Obama rules out military conflict between US, Russia
Washington: President Barack Obama has said that the US policy of imposing tough sanctions on Russia after its actions in Ukraine has badly hit the Russian economy, but he ruled out a war between the two countries amidst growing tension between them.
"I don't think that it would be wise for the US or the world to see an actual military conflict between the United States and Russia," Obama said.
"I think that's entirely fair. And I think that is a testament to the bad decisions that Putin is making on behalf of his country," Obama said when asked if it is fair to say that his Russia policy has been pretty effective in imposing real costs on the Russian economy, but it has not deterred President Vladimir Putin from creating instability in Ukraine.
Obama said when he came into office, he talked about reset of US-Russia relationship.
"I established I think an effective working relationship with (the then Russian President, Dmitry) Medvedev. And as a consequence, Russia's economy was growing. They had the opportunity to begin diversifying their economy. Their relations across Europe and around the world were sound. They joined the WTO, with assistance from us," he told CNN's Fareed Zakaria in an interview.
"Since Putin made this decision around Crimea and Ukraine, not because of some grand strategy, but essentially because he was caught off balance by the protests in the Maidan, and Yanukovych then fleeing after we'd brokered a deal to transition power in Ukraine," he noted.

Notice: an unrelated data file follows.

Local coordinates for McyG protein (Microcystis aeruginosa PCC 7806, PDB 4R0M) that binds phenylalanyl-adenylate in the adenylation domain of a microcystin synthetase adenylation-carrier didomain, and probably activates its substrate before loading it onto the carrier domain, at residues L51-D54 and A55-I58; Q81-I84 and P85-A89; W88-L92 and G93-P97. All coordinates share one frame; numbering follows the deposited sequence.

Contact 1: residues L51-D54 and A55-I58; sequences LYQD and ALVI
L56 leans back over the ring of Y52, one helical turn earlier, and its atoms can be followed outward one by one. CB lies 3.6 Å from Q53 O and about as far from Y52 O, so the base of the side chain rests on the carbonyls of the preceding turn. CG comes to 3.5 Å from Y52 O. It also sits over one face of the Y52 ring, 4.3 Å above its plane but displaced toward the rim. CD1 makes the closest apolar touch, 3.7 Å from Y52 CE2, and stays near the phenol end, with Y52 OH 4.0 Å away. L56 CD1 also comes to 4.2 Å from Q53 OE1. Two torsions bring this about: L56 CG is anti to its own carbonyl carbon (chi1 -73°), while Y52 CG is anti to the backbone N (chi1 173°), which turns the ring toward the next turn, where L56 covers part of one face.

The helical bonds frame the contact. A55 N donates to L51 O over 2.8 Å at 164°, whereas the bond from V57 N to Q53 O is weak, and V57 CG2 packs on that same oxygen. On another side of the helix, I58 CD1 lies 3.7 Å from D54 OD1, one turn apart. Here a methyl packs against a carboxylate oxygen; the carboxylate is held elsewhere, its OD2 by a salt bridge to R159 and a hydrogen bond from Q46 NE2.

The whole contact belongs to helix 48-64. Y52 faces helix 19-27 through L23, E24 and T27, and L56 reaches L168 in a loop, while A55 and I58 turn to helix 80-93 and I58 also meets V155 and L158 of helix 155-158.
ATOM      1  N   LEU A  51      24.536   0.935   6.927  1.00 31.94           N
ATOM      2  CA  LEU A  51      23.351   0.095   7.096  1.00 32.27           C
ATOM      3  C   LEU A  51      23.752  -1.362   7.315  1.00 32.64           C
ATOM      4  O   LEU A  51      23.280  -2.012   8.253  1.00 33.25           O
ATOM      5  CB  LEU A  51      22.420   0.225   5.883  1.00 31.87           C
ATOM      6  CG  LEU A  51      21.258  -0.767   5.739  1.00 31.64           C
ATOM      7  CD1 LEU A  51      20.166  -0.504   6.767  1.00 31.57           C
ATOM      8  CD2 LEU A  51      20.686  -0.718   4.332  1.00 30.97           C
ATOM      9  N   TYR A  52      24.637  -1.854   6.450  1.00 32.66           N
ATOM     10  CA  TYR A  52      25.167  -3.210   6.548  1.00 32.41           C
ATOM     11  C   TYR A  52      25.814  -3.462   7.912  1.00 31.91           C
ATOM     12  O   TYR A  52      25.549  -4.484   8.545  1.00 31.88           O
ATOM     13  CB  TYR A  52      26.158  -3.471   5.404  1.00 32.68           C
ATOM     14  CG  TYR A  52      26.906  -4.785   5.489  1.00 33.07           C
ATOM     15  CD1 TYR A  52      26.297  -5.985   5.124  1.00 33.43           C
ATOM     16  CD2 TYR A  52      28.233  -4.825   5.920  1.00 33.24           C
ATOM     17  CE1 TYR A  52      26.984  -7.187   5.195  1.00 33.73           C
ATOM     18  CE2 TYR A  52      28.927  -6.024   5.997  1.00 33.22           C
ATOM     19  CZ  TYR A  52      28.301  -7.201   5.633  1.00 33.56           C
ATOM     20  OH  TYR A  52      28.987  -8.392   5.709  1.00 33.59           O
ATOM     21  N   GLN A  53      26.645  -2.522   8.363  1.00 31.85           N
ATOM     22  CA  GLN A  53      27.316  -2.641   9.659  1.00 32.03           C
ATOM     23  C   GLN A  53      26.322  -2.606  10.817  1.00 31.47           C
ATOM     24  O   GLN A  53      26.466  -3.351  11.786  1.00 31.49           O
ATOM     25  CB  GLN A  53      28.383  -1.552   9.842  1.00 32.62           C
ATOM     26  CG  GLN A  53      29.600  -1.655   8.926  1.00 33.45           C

"Since that time this improvisation that he has gotten him deeper and deeper into a situation that is a violation of international law, that violates the territorial integrity and sovereignty of Ukraine, has isolated Russia diplomatically, has made Europe wary of doing business with Russia," Obama alleged.
"Has allowed the imposition of sanctions that are crippling Russia's economy at a time when their oil revenues are dropping. There's no formula in which this ends up being good for Russia. The annexation of Crimea is a cost, not a benefit to Russia," he said.
"Now, but what is absolutely true is that if you have a leader who continually drives past the off ramps that we've provided, given the size of the Russian military, given the fact that Ukraine is not a NATO country, and so as a consequence there are clear limits in terms of what we would do militarily, Putin has not been stopped so far," he added.
Obama alleged that so far he has not seen a recognition on the part of the Kremlin that it is in Russia's interest to resolve this issue over the long-term.
"So we are going to keep on these dual tracks, putting more pressure on Russia, bolstering Ukraine, delivering a message to Putin that these off ramps and diplomatic resolutions remain available," he added.